Since 2011 when they ascended to power, the PF Government has changed the tax policy not less than three times.
In the recent turn of events, Information Minister Chishimba Kambwili announced in a press statement that mineral royalty on copper would be varied based on copper prices, a flat mineral royalty of 5% and 6% would be imposed on copper and precious metals respectively and 10% export duty on copper ores and concentrates will be suspended.
In 2012, mineral royalty was increased from 3% to 6%, to 9% in 2013 and 20% in 2014 which was subsequently reversed within the financial year to 9%.
Now in 2016, Government has again changed the mining tax barely two months into the new fiscal year.
In a statement, JCTR wondered why government did not introduce these new measures before the budget was enacted at the beginning of the year.
It said the challenges the mining companies are facing which government is using as a reason to reduce mining tax existed at the time the 2016 budget was being formulated and so the changes must have been made then.
“Government needs to resist the pressure from mining companies who have the tendency of arm twisting government. Government must also realize that this kind of policy shifts in the mining tax regime does not inspire confidence in what the government is doing and may scare away prospective investors,” it said.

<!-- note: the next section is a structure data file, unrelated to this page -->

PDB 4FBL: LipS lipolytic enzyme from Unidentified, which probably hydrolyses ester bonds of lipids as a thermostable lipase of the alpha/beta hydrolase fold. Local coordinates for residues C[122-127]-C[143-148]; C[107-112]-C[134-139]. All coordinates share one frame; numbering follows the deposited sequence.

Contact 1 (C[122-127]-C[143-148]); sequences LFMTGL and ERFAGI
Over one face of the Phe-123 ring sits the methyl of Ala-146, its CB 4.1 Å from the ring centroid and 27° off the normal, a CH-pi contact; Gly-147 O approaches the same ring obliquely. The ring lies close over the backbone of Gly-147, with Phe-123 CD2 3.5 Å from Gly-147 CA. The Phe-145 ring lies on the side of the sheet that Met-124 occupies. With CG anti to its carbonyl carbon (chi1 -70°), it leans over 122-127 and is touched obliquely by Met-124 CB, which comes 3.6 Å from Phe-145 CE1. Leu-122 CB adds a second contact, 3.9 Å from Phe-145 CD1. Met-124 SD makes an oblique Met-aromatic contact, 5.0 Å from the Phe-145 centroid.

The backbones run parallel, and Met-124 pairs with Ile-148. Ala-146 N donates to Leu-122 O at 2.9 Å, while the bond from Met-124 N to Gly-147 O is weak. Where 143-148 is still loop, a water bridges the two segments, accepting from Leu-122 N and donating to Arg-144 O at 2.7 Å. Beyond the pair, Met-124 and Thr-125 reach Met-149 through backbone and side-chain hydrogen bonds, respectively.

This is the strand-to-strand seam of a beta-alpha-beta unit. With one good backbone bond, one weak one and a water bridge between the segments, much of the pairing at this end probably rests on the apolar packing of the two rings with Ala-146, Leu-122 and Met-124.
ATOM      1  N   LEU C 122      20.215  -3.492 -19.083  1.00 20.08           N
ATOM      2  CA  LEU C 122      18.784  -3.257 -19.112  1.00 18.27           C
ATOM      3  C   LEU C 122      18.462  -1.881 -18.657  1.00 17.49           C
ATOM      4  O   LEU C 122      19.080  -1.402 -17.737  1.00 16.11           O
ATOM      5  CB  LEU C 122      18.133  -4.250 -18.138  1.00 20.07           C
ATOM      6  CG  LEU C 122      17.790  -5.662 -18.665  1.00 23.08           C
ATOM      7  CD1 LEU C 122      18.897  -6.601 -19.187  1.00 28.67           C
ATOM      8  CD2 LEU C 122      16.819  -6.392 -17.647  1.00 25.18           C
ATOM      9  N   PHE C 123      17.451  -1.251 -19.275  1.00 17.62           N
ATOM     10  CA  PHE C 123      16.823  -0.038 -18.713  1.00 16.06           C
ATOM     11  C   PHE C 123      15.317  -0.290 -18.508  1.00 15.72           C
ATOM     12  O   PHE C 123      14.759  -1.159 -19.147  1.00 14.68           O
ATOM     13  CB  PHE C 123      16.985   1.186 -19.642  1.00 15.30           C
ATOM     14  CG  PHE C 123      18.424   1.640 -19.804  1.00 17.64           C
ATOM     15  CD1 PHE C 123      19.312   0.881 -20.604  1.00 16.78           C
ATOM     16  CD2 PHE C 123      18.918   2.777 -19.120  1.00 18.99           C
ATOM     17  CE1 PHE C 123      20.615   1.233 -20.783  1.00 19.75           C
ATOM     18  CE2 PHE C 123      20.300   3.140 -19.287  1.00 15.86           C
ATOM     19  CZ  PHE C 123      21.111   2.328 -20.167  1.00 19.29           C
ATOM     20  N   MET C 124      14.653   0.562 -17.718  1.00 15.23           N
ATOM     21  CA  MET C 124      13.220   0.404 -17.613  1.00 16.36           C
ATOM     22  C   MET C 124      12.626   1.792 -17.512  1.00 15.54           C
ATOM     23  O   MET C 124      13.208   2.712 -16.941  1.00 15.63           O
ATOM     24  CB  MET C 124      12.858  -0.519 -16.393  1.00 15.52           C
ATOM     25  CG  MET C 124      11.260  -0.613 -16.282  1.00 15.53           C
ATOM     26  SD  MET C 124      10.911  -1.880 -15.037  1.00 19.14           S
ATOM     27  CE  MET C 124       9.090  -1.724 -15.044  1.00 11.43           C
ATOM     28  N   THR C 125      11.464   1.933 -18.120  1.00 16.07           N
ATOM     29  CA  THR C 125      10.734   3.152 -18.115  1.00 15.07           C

It added that policy consistency and predictability is cardinal to deepening investor confidence and growing not only the mining sector but other emerging sectors as it signals government’s stance on various policy issues.
“Furthermore, the upward and subsequent reversal of mining tax is contrary to the government’s position of expanding the tax base. All government policy documents including the Revised-Sixth National Development Plan (R-SNDP) and the Vision 2030 are premised on broadening the tax base but government actions are contrary to this position. The R-SNDP further states that Government in the implementation period (2013-2016) intends to substantially reduce tax exemptions as part of its fiscal policy.”
It added, “With so high appetite to spend and many developing challenges, the PF government needs to mobilize as much domestic resources as possible. Unfortunately, the mining tax policy shifts are working to erode the tax based and undermine efforts to enhance domestic resource mobilization and consequently government has resorted to external borrowing.”
It stated that in the same press statement where Mt Kambwili announced reduction of mining taxation, he announced new debt acquired from the African Development Bank and China Development Bank amounting to over US$230 million for various projects.
JCTR said repaying these debts will mean government increasing tax in future to be able to finance subsequent budgets.
“Zambia needs a fair and predictable tax system that will ensure fair distribution of mining revenues between investors and Zambian people and also promote investment.”